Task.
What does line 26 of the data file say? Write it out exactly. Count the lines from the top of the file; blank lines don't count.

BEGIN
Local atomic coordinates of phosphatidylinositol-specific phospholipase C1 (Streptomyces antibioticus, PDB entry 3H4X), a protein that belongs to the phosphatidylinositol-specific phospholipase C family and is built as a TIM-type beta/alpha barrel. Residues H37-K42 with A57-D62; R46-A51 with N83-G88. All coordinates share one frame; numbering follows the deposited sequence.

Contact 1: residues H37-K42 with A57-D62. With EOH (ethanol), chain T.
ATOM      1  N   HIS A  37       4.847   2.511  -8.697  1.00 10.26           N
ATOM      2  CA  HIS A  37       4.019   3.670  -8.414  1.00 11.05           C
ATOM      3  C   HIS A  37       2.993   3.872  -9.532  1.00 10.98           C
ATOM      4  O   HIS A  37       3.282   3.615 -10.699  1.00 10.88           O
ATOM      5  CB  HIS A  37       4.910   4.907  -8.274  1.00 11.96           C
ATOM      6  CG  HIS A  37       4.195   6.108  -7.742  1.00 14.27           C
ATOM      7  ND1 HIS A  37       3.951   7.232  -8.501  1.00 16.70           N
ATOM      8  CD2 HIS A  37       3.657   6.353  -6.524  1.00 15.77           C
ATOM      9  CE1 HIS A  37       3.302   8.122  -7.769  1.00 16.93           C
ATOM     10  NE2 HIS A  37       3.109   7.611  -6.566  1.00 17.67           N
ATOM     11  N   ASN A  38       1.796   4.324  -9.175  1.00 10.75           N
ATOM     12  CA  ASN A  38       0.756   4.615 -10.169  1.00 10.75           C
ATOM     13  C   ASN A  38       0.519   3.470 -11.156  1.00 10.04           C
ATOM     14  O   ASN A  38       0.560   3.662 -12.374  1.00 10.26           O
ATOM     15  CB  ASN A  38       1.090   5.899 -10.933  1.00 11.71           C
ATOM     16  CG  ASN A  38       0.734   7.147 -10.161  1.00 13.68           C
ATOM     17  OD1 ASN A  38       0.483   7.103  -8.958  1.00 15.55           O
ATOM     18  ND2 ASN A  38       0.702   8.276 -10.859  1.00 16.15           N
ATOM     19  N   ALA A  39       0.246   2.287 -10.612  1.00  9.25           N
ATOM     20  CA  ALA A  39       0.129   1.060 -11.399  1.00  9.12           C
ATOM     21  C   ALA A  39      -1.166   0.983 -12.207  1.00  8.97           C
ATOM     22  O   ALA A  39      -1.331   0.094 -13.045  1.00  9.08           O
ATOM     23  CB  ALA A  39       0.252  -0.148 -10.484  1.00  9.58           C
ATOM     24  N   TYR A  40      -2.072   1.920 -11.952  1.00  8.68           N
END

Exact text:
ATOM     24  N   TYR A  40      -2.072   1.920 -11.952  1.00  8.68           N